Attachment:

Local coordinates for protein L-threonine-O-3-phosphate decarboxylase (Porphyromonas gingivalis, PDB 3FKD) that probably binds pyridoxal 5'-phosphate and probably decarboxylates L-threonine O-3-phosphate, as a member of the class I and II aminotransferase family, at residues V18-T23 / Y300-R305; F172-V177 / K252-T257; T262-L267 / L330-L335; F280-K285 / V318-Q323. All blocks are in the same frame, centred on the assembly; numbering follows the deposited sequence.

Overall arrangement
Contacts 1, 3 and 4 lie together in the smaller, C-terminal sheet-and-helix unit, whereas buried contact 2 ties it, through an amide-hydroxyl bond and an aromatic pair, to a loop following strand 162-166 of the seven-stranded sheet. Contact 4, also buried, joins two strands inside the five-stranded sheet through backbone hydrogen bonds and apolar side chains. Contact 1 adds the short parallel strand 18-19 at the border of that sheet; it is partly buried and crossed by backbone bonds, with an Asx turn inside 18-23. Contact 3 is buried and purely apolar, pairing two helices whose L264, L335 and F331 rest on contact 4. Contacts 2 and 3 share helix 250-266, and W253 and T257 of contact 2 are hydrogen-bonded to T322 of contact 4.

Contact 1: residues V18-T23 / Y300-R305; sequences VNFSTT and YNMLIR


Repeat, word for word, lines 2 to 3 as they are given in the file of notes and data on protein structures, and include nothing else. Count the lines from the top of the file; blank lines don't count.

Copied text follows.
Overall arrangement
Contacts 1, 3 and 4 lie together in the smaller, C-terminal sheet-and-helix unit, whereas buried contact 2 ties it, through an amide-hydroxyl bond and an aromatic pair, to a loop following strand 162-166 of the seven-stranded sheet. Contact 4, also buried, joins two strands inside the five-stranded sheet through backbone hydrogen bonds and apolar side chains. Contact 1 adds the short parallel strand 18-19 at the border of that sheet; it is partly buried and crossed by backbone bonds, with an Asx turn inside 18-23. Contact 3 is buried and purely apolar, pairing two helices whose L264, L335 and F331 rest on contact 4. Contacts 2 and 3 share helix 250-266, and W253 and T257 of contact 2 are hydrogen-bonded to T322 of contact 4.